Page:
S'more GeorgiaBEST

Presented by Hall County Work-Based Learning

Soft Skill Spotlight: Communication

Communication skills are important to everyone - they are how we give and receive information and convey our ideas and opinions with those around us. Communication comes in many forms:
  • verbal (sounds, language, and tone of voice)
  • aural (listening and hearing)
  • non-verbal (facial expressions, body language, and posture)
  • written (journals, emails, blogs, and text messages)
  • visual (signs, symbols, and pictures)
It is important to develop a variety of skills for both communicating TO others and learning how to interpret the information received FROM others.

Strong communication is consistently ranked as the #1 soft skill by employers!

Unclear communication just results in frustration for everyone. A classic example is Abbott & Costello's Who's on First comedy routine:
Communication: Sender/Receiver, Abbott & Costello Comedy Routine

Communication in Action


  1. Have students get out a blank sheet of paper and a writing utensil.
  2. Show ONE student at the front of the room an individual picture, perhaps pull it up on your computer screen - do not allow other students to see it. (Pictures are in the PDF at the bottom of the page - there are 4 pages of pictures.)
  3. The individual with the picture has to get his/her classmates to draw an exact duplicate of the shape on her sheet, using only verbal directions without identifying the item. (Don't say "it's a boat".) The "drawers" are not allowed to speak to the "direction giver." Only the student with the picture may speak.
  4. Give students 3-5 minutes to draw the first picture from the verbal directions. After they are done, compare the provided picture (now you can show it on projector) with what was drawn by the class.
  5. Have the group perform the activity more than once, with different pictures and the students taking turn who is giving directions.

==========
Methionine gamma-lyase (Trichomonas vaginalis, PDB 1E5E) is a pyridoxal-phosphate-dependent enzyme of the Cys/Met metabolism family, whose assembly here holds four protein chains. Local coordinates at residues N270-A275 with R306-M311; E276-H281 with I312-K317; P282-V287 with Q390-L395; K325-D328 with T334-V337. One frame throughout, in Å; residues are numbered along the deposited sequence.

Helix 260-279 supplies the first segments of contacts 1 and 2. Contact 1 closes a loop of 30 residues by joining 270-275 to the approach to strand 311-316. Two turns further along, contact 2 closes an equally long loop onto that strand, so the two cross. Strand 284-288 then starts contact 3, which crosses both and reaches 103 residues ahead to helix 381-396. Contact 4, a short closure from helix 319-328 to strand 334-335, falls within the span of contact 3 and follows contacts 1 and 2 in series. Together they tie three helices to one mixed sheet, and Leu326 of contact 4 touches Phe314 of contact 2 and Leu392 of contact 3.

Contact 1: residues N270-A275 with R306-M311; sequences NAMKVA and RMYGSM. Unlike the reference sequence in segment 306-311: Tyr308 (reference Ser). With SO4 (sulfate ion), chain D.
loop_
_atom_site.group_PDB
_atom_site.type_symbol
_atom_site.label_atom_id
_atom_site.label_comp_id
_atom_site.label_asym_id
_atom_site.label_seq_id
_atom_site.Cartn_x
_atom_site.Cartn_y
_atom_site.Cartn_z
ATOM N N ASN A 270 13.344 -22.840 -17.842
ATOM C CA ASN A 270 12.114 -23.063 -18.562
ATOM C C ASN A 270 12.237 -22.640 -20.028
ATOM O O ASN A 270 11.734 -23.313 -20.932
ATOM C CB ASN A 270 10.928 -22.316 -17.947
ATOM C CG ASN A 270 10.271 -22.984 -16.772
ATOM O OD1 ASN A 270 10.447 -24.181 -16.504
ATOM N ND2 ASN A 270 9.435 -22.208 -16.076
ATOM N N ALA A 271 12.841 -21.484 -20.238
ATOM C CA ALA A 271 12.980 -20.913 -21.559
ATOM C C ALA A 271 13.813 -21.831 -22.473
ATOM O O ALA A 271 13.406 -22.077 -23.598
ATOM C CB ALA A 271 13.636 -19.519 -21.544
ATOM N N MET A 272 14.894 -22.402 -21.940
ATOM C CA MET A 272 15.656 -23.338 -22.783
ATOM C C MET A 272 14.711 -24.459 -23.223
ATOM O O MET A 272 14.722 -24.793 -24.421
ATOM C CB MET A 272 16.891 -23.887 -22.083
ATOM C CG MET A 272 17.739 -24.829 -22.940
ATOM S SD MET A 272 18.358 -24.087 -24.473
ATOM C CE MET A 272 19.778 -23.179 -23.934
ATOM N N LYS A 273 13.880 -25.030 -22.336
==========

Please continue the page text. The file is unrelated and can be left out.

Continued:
Do a variation of the activity to improve communication with students:

  • The drawers are allowed to ask only yes/no questions one at a time.
  • The drawers can ask any question they like.


  • What types of communication did you use in this activity?
  • What was it like to give directions?
  • How was it different when the drawer could ask questions from when she could not?
  • What was it like to receive directions?
  • What was it like not being allowed to ask questions?
  • Once you could ask questions, did that make the job easier? Why?
  • Why are the pictures different, when everyone heard the same message?
  • Do you think people communicate differently?
  • Do you think people receive or perceive the instructions the same? What should/would you do to clarify?
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Types of Non-Verbal Communication

The types of interpersonal communication that are not expressed verbally (with speech) are called non-verbal communications.

There are many different types of non-verbal communication. They include:

  • Body Movements (Kinesics), for example, hand gestures or nodding or shaking the head;

  • Posture, or how you stand or sit, whether your arms are crossed, and so on;

  • Eye Contact, where the amount of eye contact often determines the level of trust and trustworthiness;

  • Para-language, or aspects of the voice apart from speech, such as pitch, tone, and speed of speaking;

  • Closeness or Personal Space (Proxemics), which determines the level of intimacy;

  • Facial Expressions, including smiling, frowning and even blinking; and

  • Physiological Changes, for example, sweating or blinking more when nervous.

This video does a good job of breaking down different examples of non-verbal communication in social situations, but remember this is also a critical skill to master for the workplace to ensure clear communication!

The Importance of Nonverbal Cues as told by "Friends"

Time to Act it Out with Charades!

The objective of the game is to guess what object, person, character, movie, TV show or book your team mate is acting out WITHOUT TALKING OR MAKING ANY SOUNDS.
  • Divide class into two teams. Keep score on the board.
  • One person from Team A comes up and looks at their word. They have one minute to act out their word without talking. Their team calls out answers until they guess the word being acted out. Point awarded.
  • If time runs out before the word is correctly guessed, then the opposing team gets ONE guess to see if they know what it is. Point awarded.
  • Team B now gets a person to act out a new word and their one minute to guess.
  • Use this great charades generator to select different words based on level and topic: http://www.wordgenerator.net/charades-generator.php (It's in the middle of the page... and remember to turn off your projector to do this!)
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Today's lesson was brought to you by the Hall County Work-Based Learning Coordinators!

If you have questions about how to offer the GeorgiaBEST certification to your students, please be sure to ask your WBL Coordinator about it today!